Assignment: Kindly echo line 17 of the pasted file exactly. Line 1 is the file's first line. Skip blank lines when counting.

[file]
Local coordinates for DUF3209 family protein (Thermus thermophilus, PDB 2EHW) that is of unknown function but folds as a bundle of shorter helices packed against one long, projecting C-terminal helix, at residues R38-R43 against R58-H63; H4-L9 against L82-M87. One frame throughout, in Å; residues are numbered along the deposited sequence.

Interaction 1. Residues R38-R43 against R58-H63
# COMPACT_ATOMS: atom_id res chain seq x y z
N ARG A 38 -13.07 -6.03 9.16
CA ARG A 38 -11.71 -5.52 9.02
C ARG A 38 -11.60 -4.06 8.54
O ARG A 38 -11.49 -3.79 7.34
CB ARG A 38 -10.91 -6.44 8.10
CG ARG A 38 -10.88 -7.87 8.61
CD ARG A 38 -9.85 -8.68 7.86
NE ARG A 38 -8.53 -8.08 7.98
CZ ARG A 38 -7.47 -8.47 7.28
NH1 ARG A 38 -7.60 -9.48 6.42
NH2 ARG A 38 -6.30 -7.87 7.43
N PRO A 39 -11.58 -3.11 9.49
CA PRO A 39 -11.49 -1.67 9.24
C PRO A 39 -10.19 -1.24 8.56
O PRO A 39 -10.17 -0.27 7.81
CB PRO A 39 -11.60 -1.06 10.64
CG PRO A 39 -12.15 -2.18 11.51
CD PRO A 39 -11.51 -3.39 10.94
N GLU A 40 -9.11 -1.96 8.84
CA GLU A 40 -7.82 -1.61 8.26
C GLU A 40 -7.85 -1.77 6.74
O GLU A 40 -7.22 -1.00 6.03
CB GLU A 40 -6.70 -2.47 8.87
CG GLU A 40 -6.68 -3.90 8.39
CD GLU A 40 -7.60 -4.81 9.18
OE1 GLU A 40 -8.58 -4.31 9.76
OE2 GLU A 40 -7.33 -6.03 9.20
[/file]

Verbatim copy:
C PRO A 39 -10.19 -1.24 8.56